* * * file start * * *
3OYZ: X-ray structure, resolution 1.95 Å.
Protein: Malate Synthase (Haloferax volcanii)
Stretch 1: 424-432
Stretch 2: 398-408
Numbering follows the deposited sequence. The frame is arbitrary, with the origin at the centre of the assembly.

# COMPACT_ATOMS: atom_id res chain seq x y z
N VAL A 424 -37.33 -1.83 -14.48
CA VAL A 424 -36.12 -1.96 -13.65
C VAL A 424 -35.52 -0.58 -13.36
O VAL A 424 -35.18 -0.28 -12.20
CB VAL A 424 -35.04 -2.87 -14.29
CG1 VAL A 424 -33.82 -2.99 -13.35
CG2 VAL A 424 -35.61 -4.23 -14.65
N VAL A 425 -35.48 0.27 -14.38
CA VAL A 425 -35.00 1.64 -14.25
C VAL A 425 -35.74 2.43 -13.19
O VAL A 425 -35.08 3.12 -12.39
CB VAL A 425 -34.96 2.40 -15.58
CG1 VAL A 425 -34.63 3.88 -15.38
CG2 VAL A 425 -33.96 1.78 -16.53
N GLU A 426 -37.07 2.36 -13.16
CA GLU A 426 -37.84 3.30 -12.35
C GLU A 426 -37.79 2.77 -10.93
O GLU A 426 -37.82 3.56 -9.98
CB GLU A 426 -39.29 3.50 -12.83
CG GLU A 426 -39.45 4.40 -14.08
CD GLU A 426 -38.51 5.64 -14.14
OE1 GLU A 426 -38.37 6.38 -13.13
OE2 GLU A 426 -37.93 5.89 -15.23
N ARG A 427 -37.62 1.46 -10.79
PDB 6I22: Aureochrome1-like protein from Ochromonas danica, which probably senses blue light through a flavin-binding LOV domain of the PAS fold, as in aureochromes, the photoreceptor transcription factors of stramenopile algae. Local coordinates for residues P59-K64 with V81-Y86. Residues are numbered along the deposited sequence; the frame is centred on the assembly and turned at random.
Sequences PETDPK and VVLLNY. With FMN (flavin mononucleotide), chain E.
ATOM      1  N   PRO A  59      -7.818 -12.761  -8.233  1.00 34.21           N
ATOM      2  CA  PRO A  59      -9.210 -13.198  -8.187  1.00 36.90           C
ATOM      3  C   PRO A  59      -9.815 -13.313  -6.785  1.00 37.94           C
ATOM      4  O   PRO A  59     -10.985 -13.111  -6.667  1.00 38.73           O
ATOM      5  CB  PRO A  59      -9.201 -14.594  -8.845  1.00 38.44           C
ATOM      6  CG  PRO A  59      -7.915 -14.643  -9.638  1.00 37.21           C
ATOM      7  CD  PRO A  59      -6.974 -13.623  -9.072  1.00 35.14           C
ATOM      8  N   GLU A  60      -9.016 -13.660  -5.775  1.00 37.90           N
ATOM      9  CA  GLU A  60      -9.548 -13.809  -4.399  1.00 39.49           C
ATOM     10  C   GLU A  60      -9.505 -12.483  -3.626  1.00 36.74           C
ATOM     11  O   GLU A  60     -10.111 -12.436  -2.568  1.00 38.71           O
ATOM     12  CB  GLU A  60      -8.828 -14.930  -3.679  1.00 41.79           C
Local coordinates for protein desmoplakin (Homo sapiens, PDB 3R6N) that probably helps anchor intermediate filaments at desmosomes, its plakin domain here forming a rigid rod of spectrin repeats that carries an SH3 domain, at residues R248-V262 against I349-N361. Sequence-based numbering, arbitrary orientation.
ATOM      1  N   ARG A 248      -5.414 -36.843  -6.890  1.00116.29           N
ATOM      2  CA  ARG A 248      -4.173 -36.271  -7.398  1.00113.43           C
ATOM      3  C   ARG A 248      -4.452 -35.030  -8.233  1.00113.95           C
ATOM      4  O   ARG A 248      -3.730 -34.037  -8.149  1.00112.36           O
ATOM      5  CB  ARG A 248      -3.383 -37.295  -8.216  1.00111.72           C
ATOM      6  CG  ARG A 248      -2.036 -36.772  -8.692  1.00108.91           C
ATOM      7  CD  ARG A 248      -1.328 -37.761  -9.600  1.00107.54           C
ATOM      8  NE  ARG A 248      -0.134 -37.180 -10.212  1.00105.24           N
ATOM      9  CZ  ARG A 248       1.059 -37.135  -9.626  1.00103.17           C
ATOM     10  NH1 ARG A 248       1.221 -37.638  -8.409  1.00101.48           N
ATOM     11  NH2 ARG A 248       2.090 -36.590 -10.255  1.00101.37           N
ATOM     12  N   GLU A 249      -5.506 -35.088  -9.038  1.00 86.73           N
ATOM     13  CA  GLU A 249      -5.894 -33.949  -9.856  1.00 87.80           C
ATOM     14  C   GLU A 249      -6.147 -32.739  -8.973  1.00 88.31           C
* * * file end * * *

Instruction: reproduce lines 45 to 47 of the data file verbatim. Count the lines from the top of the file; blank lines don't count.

Local coordinates for protein desmoplakin (Homo sapiens, PDB 3R6N) that probably helps anchor intermediate filaments at desmosomes, its plakin domain here forming a rigid rod of spectrin repeats that carries an SH3 domain, at residues R248-V262 against I349-N361. Sequence-based numbering, arbitrary orientation.
ATOM      1  N   ARG A 248      -5.414 -36.843  -6.890  1.00116.29           N
ATOM      2  CA  ARG A 248      -4.173 -36.271  -7.398  1.00113.43           C